Day 7: This may well be your favourite part of the Tour (it’s certainly ours). Equal in majesty to the views from the Grand Balcon, the trail leaving Courmayeur gains and follows a perfect balcony of larch trees and flowering meadows. The endless secret cirques of the massif reveal themselves one by one, and the Himalayan scale of the Italian side will give you shivers. We’ll stay at the Bonatti refuge in order to savour this part of the route, and we can watch sunset on the high peaks from the front porch.

Day 8: Today we complete the great horse shoe valley–le Val Ferret–formed by the pleistocene glacier that once gathered all the tributaries which today dribble off the sun drenched southern slopes of the range. We’ll hike up to the Grand Col Ferret and cross into Switzerland at a place where imaginary lines may well feel insignificant. A quick downhill leg brings us to our charming lodging in a working dairy farm.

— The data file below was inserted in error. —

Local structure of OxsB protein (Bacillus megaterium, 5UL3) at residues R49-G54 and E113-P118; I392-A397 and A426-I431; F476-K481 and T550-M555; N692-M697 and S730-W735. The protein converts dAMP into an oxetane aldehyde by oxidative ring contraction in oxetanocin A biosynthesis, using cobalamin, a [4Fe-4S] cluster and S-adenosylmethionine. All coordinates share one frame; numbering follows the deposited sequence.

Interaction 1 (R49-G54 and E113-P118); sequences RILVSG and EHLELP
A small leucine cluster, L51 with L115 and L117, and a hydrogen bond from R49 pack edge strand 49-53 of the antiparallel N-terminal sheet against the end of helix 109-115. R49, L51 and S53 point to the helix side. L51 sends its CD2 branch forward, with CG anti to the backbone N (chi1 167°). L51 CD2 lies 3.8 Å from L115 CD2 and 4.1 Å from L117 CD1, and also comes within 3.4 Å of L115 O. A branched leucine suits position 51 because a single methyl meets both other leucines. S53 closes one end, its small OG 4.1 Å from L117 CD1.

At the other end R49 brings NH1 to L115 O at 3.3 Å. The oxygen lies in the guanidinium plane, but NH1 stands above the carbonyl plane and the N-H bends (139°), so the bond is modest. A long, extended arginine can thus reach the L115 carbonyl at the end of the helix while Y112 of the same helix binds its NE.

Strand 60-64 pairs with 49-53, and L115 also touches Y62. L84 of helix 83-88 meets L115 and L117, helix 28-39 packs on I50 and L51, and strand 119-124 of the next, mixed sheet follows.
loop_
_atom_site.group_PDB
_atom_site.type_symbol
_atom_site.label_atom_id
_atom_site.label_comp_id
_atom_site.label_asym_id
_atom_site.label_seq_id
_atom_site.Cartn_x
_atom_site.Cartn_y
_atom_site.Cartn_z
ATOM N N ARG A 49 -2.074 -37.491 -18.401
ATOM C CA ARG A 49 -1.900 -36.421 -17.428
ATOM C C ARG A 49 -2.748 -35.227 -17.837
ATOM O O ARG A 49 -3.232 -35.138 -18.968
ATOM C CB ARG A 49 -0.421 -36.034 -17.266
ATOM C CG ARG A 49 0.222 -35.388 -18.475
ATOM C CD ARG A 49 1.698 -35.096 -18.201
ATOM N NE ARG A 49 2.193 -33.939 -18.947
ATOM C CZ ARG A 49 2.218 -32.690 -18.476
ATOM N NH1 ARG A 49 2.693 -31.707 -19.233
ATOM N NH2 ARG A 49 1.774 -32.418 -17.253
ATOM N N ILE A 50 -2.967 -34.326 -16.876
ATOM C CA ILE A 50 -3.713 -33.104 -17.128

Day 9: Today we wrap around the east side of the mountain, connecting small hamlets where the Swiss locals still mow their hay from little terraces and herd their cows from field to field. With luck, my favourite ancient cherry tree will be covered in fruit, a perfect compliment to the cold water pouring from its traditional granite basin at a nameless spring. We’ll stroll easily on to Champex, a quiet village beside a glacial lake.

Day 10: We’ll climb up into the high pastures above Martigny and cross to the Col de Forclaz, a strategic pass of great interest to both Napoleon and the Third Reich. Or, if you're feeling peppy, we can hike over the Fenetre d'Arpette,  a stone's throw from the gorgeous Trient glacier. After a well-earned ice cream at the col (or slice of cheese in the case of the Fenetre), we’ll descend to the pink baroque church of Trient, our last Swiss stop on the Tour du Mont Blanc.